Last week I was contacted by national radio and TV to do an interview about the impact of the cost-of-living crisis and how this will affect both parents and staff.
This is part of the wider media voice, shouting loudly to the Government to stop dodging the issue behind the leadership wall because once they are in, or should I say, once Liz Truss is installed in Downing St. rethinking Boris’ wallpaper choice, there will be no avoiding the issue. Support packages have been ruled out and the issue of the 25% windfall tax on energy companies is very quiet. That’s despite the widespread anger about unprecedented profits of the Energy Companies and everyone is telling Liz that tax breaks won’t solve the crisis because the problem is too big for just one solution.
Last week the energy market experts, Cornwall Insight upgraded their forecasts for average annual energy bills – predicting that they could now rise to more than £3,500 in October and over £4,200 and January. Inflation is currently at 9.4% and expected to hit a whopping 13% in quarter four of 2022 and we face the prospect of recession. The Institute for Fiscal Studies said that the poorest 10% of households face effective inflation of 18% as inflation is not the same for everyone. Disposable income after essential costs fell by £70 a month and lower income households are particularly vulnerable because they spend a bigger share of income on gas, electricity and food. The most affected are families with young children, the vulnerable, the elderly and families living with disability.
This is compounding the deeper issues of poverty faced by many families. For example, before the pandemic, 4.3 million children were living in poverty in the UK. In 2020/21, this fell to 3.9 million (or 27% of children) – largely thanks to the temporary £20 a week increase to Universal Credit. But that was reversed at the end October 2021 and with the rising cost of living throughout 2022, this has likely pushed this progress firmly into reverse.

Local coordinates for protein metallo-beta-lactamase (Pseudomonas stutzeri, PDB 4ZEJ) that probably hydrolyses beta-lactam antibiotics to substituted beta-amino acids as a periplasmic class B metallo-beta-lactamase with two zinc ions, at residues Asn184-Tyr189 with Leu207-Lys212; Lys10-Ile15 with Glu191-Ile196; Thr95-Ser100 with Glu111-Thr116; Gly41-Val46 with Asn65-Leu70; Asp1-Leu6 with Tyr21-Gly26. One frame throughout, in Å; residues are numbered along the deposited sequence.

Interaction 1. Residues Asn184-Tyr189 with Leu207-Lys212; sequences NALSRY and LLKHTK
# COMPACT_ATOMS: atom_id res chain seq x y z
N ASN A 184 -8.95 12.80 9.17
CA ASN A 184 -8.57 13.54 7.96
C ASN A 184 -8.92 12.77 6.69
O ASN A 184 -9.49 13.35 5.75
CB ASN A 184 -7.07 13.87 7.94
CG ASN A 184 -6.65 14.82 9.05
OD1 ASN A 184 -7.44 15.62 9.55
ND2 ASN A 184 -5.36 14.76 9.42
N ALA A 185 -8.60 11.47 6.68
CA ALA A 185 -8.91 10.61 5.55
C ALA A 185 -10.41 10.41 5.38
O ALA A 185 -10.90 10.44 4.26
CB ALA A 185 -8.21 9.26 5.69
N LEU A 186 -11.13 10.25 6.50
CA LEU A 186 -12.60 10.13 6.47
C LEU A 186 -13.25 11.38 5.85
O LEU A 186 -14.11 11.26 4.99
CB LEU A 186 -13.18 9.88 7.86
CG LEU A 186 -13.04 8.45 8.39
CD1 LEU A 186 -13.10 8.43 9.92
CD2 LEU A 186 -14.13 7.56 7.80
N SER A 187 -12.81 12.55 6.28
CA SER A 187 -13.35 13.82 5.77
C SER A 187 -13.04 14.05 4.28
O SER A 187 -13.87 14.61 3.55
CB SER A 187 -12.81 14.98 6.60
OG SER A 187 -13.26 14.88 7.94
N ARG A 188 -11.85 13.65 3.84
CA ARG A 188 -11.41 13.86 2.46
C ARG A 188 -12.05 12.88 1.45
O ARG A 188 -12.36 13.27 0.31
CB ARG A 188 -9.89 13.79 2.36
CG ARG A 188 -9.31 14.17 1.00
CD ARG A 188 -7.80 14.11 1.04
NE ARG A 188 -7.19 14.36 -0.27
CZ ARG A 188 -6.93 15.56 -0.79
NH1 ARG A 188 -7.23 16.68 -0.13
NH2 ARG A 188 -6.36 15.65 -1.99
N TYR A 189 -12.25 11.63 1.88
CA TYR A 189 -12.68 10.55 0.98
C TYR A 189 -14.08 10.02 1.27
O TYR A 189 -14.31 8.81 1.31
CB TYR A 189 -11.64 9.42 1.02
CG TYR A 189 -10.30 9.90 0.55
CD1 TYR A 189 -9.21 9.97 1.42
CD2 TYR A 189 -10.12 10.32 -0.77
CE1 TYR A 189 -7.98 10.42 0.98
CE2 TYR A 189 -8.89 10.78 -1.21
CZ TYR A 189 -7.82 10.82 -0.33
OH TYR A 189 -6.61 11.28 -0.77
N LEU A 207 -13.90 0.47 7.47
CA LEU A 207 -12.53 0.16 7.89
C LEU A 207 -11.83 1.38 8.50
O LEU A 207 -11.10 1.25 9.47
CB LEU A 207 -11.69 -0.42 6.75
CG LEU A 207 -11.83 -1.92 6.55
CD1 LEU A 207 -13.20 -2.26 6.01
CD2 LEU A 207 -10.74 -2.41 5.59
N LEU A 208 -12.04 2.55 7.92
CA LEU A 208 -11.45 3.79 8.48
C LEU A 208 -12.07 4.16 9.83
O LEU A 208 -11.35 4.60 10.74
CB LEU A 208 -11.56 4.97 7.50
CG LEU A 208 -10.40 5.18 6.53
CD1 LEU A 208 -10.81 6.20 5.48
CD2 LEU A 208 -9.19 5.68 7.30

While there is a media focus on families on benefit, we must not forget the JAM families (who are Just About Managing and not entitled to any support). They are sending their children to nurseries so that they can work but sadly are joining the many millions who are the working poor. Ironically, many of these families include the Early Years staff who are providing the service. In 2019, a report by the Education Policy Institute found that Early Years staff are in a position of high financial insecurity and hardship with more than 44% claiming benefits and tax credits, according to a report.
What can we do? The normal way to increase income is to increase fees and then redistribute the additional money into staff salaries and cost management. Easier said than done when we are running underfunded services. Research from the National Day Nurseries Association has shown that over the last five years, the hourly rates that the Government pays to local authorities for funded childcare places grew by only 3.3%. This year, that gap will continue to widen. How can we reinvest in staff and support them during these difficult times?
If we increase fees too much, we exclude many families from accessing affordable high-quality education and care and ultimately children lose out. Many settings are on their knees since the pandemic with numerous closures, especially in poor neighbourhoods.
Therefore, as providers, we must think about what we can do to support staff and parents. Obviously, we must review salaries and consider financial support such as a cost-of-living bonus. We also need to consider some basic stuff like offering staff lunch, putting a range of feminine hygiene products in the bathrooms and providing Employee Assistance services with Debt Advice. These are issues that are emerging among different aged people, for example young people are really short on hygiene products. No surprise then to see debt increasing. Here is a quick summary:
Mobile phone debt 300%
Tax and NI arrears 500%
Rent and Council Tax 100%
Personal Loan 100%
Fuel Debt 113%
But these are just window dressing. In order to help parents and staff, the sector needs proper funding to ensure it survives the financial crisis. The response so far has been the call to increase the child to staff ratios, more likely now with Liz Truss in charge.
A spurious report recently produced by Policy Exchange called Better Childcare argues that an extra child will mean a £40 reduction on parent’s fees. Much of the report is about deregulation and nothing in it gives comfort. There are no other solutions forthcoming to improve the services to parents to enable them to work and try and keep their heads above water. The notion that childcare is part of the national infrastructure is still misunderstood. It is a simple enough message; fund the childcare sector to provide high quality services to children so parents can work and children, all children, can benefit for the education and care they deserve which will build their confidence and capabilities for the future. Win, win surely?